And speaking of heat … Again, before you officially get started grilling here, Jens says that it’s crucial to check your temperature gauges. Make sure that your char grill is set at 550 (so that it can then properly handle the thicker cuts of meat) and your flattop is set at 425 (so it can properly sear thinner pieces of meat).

Okay. Once you’ve bought the right cuts of quality meat, properly cleaned & oiled your grill, and then made sure that everything’s set at the right temperature (“If you can only stand to hold your hand directly over the grill for two or three seconds, that’s the right amount of heat,” Dahlmann said), it’s now time to season your steaks.

“Don’t be afraid to be bold here. You can’t be shy when it comes to seasoning your meat. You want to give it a nice coating. Largely because — if you’re using a char grill — a lot of that seasoning is just going to fall off anyway,” Jens stated. “It’s up to you to decide what sort of seasoning you want to use here. Even just some salt & pepper will enhance a steak’s flavor.”

Then – according to Dahlmann – comes the really tough part. Which is placing your meat on the grill and then fighting the urge to flip it too early or too often.

“The biggest mistake that a lot of amateur cooks make is that they flip the steak too many times. The real key to a well-cooked piece of meat is just let it be, “Jens insisted. “Of course, if you’re serving different cuts of meat at your Fourth of July feast, you always want to put your biggest thickest steak on the grill first. If you’re also cooking a New York Strip, you want to put that one on a few minutes later. But after that, just let the grill do its job and flip your meat a total of three or four times, once every three minutes or so.”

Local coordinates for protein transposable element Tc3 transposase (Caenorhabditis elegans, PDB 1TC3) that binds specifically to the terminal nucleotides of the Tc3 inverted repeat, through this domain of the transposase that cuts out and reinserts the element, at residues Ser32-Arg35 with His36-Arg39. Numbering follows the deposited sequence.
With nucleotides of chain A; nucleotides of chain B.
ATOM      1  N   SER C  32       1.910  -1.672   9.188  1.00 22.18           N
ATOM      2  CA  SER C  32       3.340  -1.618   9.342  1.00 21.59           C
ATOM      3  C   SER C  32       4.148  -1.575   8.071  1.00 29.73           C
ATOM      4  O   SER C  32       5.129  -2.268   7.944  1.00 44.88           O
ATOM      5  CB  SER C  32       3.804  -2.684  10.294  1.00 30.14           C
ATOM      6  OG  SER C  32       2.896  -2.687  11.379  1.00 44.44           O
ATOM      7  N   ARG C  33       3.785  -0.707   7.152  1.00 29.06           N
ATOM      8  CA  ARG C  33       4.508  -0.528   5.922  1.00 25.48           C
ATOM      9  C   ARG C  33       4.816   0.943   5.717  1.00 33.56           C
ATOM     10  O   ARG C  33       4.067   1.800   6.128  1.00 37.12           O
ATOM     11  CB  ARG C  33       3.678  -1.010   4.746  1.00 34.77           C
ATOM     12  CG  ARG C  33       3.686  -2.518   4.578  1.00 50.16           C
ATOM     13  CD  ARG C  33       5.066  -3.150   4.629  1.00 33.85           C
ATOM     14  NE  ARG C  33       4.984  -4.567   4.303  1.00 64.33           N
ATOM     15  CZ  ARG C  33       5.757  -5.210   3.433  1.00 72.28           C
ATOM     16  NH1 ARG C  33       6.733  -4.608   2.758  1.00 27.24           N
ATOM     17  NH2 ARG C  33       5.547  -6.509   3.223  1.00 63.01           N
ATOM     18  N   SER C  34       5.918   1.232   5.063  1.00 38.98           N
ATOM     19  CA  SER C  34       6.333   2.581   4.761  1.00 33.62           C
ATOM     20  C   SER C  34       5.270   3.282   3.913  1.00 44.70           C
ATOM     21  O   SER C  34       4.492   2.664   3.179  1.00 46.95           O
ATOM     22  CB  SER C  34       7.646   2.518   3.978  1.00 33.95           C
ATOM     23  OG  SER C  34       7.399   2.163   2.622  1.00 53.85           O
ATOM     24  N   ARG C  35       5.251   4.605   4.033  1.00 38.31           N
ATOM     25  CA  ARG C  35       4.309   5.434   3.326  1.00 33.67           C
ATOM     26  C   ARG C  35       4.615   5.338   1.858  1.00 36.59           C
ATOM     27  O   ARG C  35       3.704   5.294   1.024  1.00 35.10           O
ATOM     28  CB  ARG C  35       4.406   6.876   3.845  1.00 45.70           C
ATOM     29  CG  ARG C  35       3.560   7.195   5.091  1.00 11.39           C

Of course, the last thing you want to do is overcook a quality piece of meat. Which is why Dahlmann suggests that – when it comes to grilling steaks – if you’re going to err, err on the side of undercooking.

“You can always put a piece of meat back on the grill if it’s slightly undercooked. When you over-cook something, all you can do then is start over with a brand-new piece of meat,” Jens said. “Just be sure that you’re using the correct cut of meat for the cooking result you’re aiming for. If someone wants a rare or medium rare steak, you should go with a thicker cut of steak. If one of your guests wants their steak cooked medium or well, it’s best to start with a thinner cut of meat.”

Photo by Jim Hill

As you can see, the folks at Longhorn take grilling steaks seriously. How seriously? Just last week at Darden Corporate Headquarters in Orlando, seven of these brand’s top grill masters (who – after weeks of regional competitions – had been culled from the 491 restaurants that make up this chain) competed for a $10,000 prize in the Company’s second annual Steak Master Series. And Dahlmann was one of the people who stood in Darden’s test kitchens, watching like a hawk as each of the contestants struggled to prepare six different dishes in just 20 minutes according to Longhorn Steakhouse’s exacting standards.